What is the difference between these three things and what are the connections between them?
Leadership Talents | Leadership Skills | Leadership Knowledge
From the work I do developing leaders, I’d say that leadership talents are those innate traits that a person is born with but which they need to work on to develop their potentiality.
Leadership skills are learned behaviours that a person practises and hones over time.
Leadership knowledge is acquired learning about the methods, strategies, successes and failures of other leaders in business and in different walks of life.
The difference is that first of the three is an intrinsic characteristic of the leader and the latter two are learned. And an effective leader combines all three: harnessing a mixture of their natural characteristics, their learned replicable behaviours, and their mental data and learning into their own unique way of expressing themselves as a leader and agenda-setter. The most effective leaders I work with are those people who possess some degree of innate leadership talent.
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These are things like the ability to:
- Generate follower support for shared goals
- Inspire those followers to engage with the process of attaining those goals
- Keep engaging with the process, despite the challenges of the journey
But, these effective leaders are also people who have worked hard over lengthy periods of time to develop a repertoire of leadership skills which turn their latent talent into useful leadership behaviour time and time again. These successful leaders recognise that their unique approach will be effective in many of the situations they handle. But that their personally adaptive approach won’t fit every issue that they are responsible for addressing.
What To Do
So, these leaders expand their horizons by feeding their minds by acquiring knowledge about the way other leaders, both contemporary and historical, conduct themselves in business, politics, military, sporting arenas, and in other fields as well.
It’s axiomatic to say that leaders need some degree of leadership talent, skills, and knowledge to be effective in their roles. But this merits repetition. Many, many clients I work with find themselves asked to lead without really understanding the function of a leader, without having been groomed for that position, and without the perspective they need to make their interpretation of the role safe and effective for their organisation, their followers and themselves.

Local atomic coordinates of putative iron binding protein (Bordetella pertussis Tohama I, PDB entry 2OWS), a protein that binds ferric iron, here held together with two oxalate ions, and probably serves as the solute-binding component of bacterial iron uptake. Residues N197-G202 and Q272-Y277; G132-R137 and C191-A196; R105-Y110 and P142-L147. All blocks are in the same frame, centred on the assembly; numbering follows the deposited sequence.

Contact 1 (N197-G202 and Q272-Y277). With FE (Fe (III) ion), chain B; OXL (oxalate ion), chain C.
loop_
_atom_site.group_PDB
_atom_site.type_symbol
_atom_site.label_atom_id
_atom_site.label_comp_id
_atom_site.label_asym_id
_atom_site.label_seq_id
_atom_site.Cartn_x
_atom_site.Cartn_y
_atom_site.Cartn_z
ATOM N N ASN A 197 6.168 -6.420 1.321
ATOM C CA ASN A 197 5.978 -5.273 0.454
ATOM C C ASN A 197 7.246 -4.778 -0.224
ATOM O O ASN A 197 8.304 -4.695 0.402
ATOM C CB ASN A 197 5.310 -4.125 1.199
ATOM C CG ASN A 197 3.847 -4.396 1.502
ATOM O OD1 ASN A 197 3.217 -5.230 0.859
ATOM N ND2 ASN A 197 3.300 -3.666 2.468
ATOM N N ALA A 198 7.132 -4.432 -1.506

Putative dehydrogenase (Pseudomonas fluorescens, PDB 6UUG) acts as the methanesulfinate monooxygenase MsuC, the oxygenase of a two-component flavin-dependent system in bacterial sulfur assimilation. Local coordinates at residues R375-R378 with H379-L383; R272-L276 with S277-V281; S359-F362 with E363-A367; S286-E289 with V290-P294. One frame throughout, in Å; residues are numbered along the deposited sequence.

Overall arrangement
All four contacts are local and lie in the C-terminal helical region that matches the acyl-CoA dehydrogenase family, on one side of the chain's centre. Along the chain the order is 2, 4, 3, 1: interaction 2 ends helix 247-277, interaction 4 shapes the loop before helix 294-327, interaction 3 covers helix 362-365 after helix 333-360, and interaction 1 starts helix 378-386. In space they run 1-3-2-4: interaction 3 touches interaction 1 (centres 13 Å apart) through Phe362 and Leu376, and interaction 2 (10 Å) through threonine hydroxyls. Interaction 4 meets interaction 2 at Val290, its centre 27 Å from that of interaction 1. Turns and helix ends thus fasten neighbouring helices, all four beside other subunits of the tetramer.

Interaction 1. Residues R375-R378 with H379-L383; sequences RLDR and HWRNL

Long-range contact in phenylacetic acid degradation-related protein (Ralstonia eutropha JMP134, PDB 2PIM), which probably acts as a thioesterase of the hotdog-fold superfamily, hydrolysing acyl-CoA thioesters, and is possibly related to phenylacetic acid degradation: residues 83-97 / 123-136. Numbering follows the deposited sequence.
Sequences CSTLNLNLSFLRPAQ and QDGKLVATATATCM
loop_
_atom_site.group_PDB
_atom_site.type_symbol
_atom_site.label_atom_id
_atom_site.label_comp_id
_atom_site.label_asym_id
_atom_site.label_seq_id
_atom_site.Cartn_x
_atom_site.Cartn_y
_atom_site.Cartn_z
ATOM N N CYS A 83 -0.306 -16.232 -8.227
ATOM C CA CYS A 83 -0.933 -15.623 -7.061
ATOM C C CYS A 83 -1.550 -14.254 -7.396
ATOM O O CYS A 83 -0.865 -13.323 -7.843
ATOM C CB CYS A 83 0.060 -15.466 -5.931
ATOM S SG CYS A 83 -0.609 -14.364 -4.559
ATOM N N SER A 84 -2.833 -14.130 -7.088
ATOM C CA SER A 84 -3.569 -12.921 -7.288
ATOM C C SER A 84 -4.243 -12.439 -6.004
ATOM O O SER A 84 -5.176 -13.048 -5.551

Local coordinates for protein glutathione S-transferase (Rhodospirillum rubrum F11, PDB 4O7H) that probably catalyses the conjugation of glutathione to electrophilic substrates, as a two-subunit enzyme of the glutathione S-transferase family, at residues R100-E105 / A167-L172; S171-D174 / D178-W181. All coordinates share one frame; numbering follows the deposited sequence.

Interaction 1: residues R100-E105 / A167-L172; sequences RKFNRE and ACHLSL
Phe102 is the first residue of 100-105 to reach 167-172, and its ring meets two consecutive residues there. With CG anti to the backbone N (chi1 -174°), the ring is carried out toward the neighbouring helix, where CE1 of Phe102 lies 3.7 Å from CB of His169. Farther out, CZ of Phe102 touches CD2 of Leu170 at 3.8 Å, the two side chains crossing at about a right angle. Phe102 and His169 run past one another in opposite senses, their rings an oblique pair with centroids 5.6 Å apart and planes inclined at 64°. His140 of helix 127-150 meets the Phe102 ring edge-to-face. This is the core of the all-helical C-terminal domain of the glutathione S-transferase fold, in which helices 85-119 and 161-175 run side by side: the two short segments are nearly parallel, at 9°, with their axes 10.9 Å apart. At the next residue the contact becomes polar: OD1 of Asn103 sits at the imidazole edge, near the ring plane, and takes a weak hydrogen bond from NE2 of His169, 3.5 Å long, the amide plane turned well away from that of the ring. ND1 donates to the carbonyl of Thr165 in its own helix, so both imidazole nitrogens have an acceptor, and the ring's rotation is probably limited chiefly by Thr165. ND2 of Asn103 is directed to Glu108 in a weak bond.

So while in this new role, a varying degree of toil can take its hold on the new leader. The wear and tear on them which accrues from finding themselves in this position can be significant for some, less demanding for others.
- But with increasing pressure being applied to leaders to create more with less, how does a leader know whether or not their interpretation of their role is fit for purpose?
- Where does a leader go to find their bearings?
- How do they know if they are on the right track.
- And where do they look first for help?
Real Leadership Value
The challenge for any leader is to look inwards first: to learn about their leadership values, theircharacter, and their internal landscape. They need to understand what makes them tick as a leader. They need to identify where they can best add value, what to look for in their followers, and how these two things might be different.
Knowing themselves gives them the platform from which to make decisions about what approach to take. It also helps them understand which situations give the impact that they want to have. They get clarity with the issues on which they are dealing and with the personalities that they are handling. With a high degree of self-awareness, a leader can select and implement the most useful inter-personal tools and skills from their repertoire.
Self-awareness is priceless to a leader.
With self-awareness, leaders can make the most of what they have got; developing their innate leadership talents, cultivating effective leadership skills, and acquiring leadership knowledge which is relevant and useful to them and their people. They can recruit, groom and work with colleagues whose strengths complement their own blind spots. And they can mitigate against the potential for them getting it wrong and mishandling a situation due to those blind spots.
The Other Side
But, without self-awareness, a leader can go off course without even realising it. A leader can create dynamics in their key workplace relationships which are counter-productive and even toxic. A leader can set up the very circumstances which ultimately rebound on them, their followers and their organisation while disowning their responsibility in having created these circumstances in the first place.
Leadership is a complex role to fulfil and a constantly challenging role to handle. But, even with leadership talents, skills and knowledge, it becomes that bit more challenging a role to handle well when the leader has neglected their primary duty of learning to know themselves.
What impact does your leadership style have your followers? What qualities and attributes do you value in your followers? In which situations does your natural leadership style work well for you? In which situations does it prove counter-productive for you? Overall, how do you characterise your approach to leading?
Aryanne Oade is Director of Oade Associates
She is a Chartered Psychologist, executive coach, workshop facilitator, author & public speaker
Image Sources: lmcuk.com, hewittassociates.com